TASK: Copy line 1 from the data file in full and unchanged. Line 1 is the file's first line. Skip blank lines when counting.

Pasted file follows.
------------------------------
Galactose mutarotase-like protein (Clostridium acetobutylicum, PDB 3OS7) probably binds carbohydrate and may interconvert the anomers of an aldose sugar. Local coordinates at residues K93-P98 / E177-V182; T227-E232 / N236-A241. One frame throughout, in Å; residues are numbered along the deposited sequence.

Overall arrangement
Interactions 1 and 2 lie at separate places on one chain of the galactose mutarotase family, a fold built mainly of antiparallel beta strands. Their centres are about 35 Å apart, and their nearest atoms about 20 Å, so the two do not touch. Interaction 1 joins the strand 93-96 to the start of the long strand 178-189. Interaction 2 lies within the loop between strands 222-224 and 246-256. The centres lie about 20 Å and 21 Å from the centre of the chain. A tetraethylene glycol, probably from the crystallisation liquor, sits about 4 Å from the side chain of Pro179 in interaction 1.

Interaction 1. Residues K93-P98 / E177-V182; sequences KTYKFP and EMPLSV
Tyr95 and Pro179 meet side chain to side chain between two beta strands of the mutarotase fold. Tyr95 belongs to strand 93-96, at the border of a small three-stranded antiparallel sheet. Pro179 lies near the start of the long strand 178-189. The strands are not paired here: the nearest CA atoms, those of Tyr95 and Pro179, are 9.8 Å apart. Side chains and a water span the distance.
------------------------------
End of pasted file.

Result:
Galactose mutarotase-like protein (Clostridium acetobutylicum, PDB 3OS7) probably binds carbohydrate and may interconvert the anomers of an aldose sugar. Local coordinates at residues K93-P98 / E177-V182; T227-E232 / N236-A241. One frame throughout, in Å; residues are numbered along the deposited sequence.